It’s no longer rare for a woman to out-earn her husband. Statistics tell us that nearly 40 percent of wives earn more than their husbands, and one study found that while the husband’s contribution to family income has declined in recent years, the wife’s has increased. This should come as good news, considering the fact that the wage gap still exists, paid maternity leave is not guaranteed, and despite being considered “top performers” by their companies, women are less likely than men to receive promotions. But, as it turns out, many women remain ambivalent about making more money than men.
In a new study by the Census Bureau, aptly titled “Manning up and womaning down,” researchers compared the earnings reported for husbands and wives in the Current Population Survey with their “true” earnings from administrative income-tax records. They found that when the wife is the bigger earner in a heterosexual marriage, she is more likely to underreport her salary while the husband is more likely to inflate his.
“On average, the gap between a husband’s survey and administrative earnings is 2.9 percentage points higher if his wife earns more than he does, and the gap between a wife’s survey and administrative earnings in 1.5 percentage points lower if she earns more than her husband does,” the report reads.
Researchers suggest that these results show how gendered social norms can influence seemingly objective survey reporting. “One possible reason is that social norms interact with knowledge. When a wife outearns her husband, both the husband and the wife may be uncomfortable – or believe that an interviewer will be uncomfortable – with their violation of the male-breadwinner norm,” they write.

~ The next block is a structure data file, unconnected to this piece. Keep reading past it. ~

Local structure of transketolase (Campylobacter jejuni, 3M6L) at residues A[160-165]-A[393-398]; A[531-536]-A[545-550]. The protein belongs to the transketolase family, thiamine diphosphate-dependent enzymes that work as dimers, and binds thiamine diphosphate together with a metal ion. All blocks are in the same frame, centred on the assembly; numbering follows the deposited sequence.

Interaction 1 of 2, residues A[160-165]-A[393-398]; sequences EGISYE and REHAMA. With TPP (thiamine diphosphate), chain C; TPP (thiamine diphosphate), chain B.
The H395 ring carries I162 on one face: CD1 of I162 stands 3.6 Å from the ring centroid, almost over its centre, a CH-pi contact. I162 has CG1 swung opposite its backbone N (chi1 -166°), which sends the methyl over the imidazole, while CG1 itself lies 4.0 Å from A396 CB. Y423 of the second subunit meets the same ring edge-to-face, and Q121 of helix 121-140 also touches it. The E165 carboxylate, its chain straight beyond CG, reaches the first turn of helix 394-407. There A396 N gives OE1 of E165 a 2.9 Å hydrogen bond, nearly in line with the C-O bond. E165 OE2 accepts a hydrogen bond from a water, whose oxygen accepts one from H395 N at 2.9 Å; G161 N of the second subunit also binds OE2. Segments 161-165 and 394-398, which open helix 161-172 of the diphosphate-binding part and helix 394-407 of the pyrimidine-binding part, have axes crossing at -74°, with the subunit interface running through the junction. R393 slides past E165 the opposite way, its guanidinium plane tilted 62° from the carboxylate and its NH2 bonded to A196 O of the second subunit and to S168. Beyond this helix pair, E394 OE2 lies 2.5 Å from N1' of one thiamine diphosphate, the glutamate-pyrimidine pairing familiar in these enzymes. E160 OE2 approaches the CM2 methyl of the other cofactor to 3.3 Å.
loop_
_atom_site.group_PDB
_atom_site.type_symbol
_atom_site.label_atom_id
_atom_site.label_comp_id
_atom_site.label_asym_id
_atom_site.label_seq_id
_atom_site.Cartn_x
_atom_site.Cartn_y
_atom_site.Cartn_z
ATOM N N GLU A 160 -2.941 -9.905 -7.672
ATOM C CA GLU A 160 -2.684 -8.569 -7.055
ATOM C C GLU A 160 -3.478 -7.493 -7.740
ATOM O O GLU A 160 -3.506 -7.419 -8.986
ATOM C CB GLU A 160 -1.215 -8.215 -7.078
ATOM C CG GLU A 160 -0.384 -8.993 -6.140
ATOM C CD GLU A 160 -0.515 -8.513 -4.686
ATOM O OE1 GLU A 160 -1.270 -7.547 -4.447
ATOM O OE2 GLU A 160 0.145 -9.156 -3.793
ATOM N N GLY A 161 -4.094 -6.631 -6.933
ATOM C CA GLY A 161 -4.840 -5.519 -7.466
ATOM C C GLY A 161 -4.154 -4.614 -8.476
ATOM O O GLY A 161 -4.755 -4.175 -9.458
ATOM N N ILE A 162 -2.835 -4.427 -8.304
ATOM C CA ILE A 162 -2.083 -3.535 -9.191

This just goes to show that we, as a society, are locked into longstanding gender roles in the household. Why should a woman feel so guilty or ashamed of her financial success that she lies about it? Because many men feel emasculated by a woman who makes more than them. And, sadly, this often has negative repercussions on relationships. A study from the University of Chicago Booth School of Business found that a wife making just $5,000 a year more than her husband was associated with a greater risk of divorce, while another study from Cornell University found that a man is more likely to cheat on his partner if he is financially dependent on her.
For all the progress we have made, this evidence suggests that women’s gains, specifically economic gains, are still seen as a threat. Changing this will take continued conversation, so consider this permission to raise your voice.